“Promised Land,” Matt Lopez’s new ABC drama, makes the most of its 44 minute runtime. Barely a scene goes by without a reveal, or at least a dramatic music cue hinting at a reveal soon to come. It has a sprawling cast spread across two timelines that intersect in a way that sets the show apart, but which ABC nonetheless has barred coverage from mentioning before the show’s Monday premiere. Over the course of the first two episodes screened for critics, “Promised Land” explores the promise and poison of the American dream — a typical lens through which to view wealthy dynasties, but one that has more pointed resonance on this show, which specifically centers Mexican and Mexican-American characters. With beautiful shots of southern California deserts and vineyards, heightened acting, and a sweeping score by Gustavo Santaolalla and Kevin Kiner, “Promised Land” immediately distinguishes itself.
The pilot introduces two storylines: one about Mexican teens (played by Katya Martín and Andres Velez) risking everything to cross the border into the United States to work at a near-mythical vineyard, and another about the rich and powerful people who own it (or, in the case of Bellamy Young’s patrician character, the rich and powerful people who once owned it and vow to own it again). The vineyard’s ruling Sandoval family, headed up by Joe (John Ortiz) and Lettie (Cecilia Suárez), looks to the land’s future while remaining haunted by its past. Ortiz, Suárez and Young are pros, so watching them circle each other like sharks is plenty entertaining. And as the anchors of the other storyline, Martín and Velez bring depth and warmth to some of the show’s weightier material.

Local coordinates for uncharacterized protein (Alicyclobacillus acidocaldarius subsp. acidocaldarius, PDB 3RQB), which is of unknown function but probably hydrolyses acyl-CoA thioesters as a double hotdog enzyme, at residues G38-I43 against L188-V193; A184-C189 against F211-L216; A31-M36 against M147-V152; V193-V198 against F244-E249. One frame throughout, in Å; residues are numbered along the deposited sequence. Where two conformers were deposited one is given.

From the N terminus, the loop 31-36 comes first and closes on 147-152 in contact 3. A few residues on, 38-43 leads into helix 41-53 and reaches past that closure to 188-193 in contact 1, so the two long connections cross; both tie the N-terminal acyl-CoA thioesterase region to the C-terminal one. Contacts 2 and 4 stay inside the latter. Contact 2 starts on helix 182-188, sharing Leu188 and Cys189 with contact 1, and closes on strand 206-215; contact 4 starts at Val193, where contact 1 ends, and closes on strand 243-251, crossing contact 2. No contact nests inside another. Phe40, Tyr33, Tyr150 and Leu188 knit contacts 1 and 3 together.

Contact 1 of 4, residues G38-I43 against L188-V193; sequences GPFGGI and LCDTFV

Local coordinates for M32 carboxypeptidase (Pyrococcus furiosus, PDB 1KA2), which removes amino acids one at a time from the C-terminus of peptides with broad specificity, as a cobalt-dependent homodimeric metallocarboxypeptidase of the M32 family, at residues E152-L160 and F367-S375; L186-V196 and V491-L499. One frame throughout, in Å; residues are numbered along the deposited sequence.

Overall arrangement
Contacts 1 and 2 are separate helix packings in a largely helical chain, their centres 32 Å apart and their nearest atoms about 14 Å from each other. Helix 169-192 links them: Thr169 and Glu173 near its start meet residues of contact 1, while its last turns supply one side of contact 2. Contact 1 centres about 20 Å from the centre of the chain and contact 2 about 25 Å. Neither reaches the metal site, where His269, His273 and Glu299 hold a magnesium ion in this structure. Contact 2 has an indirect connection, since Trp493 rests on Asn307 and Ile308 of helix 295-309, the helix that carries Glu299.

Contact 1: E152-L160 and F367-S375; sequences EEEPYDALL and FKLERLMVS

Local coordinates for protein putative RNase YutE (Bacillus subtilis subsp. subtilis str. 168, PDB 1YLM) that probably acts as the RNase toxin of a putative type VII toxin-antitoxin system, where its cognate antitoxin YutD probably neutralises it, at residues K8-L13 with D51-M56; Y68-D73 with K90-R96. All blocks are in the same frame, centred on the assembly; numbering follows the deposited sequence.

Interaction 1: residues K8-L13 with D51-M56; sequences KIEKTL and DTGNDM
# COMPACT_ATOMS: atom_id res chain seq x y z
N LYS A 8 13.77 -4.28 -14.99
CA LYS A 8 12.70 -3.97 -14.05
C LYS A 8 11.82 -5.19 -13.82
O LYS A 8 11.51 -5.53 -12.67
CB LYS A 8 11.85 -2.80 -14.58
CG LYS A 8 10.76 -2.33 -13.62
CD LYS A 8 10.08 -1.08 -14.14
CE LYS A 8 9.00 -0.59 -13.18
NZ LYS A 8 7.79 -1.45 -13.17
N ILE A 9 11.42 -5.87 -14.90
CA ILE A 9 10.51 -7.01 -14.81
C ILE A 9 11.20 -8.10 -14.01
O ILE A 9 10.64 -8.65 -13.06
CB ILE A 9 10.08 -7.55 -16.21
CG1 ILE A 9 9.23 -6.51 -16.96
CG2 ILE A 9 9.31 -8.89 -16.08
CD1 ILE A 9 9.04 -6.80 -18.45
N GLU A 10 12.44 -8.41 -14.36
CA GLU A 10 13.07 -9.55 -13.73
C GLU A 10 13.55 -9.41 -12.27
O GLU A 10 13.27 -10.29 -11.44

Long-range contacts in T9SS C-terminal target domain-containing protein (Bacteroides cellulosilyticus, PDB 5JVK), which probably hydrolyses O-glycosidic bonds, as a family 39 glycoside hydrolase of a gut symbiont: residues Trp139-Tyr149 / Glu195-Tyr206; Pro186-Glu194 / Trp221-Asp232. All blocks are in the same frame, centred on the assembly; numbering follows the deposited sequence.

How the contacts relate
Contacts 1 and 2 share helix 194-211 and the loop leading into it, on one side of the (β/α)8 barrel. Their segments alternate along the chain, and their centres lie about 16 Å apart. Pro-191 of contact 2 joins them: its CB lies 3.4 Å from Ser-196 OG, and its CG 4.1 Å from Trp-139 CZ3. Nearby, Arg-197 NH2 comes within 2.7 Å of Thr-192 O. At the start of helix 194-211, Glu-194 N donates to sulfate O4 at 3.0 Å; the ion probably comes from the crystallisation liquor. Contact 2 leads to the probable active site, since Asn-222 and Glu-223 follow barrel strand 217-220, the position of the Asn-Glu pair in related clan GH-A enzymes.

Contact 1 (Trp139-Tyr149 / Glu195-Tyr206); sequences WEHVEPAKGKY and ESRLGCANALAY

Meanwhile, the new generation of Sandovals — played by Christina Ochoa, Augusto Aguilera, Mariel Molino, and Tonatiuh — scramble to find their places within the family and its business alike. “Promised Land” gives each their own history and motivations in record time; look away from one of their scenes for even 30 seconds, and you just might miss some wild new wrinkle that changes everything. The speed with which the series introduces these complications might be necessary for a broadcast drama with plenty of competition, but it also quickly makes becomes confusing than intriguing.
As befits its chosen genre of the juicy family drama, in which overlapping secrets become ticking time-bombs the moment they’re uncovered, “Promised Land” is a big and messy show with so many avenues to go down that it sometimes has trouble choosing which should matter most. But there are worse sins for a show to commit than having many worthy stories to choose from, as long as it eventually leans into what works and cuts down on what doesn’t.
“Promised Land” premieres Monday, January 24 at 10 pm on ABC.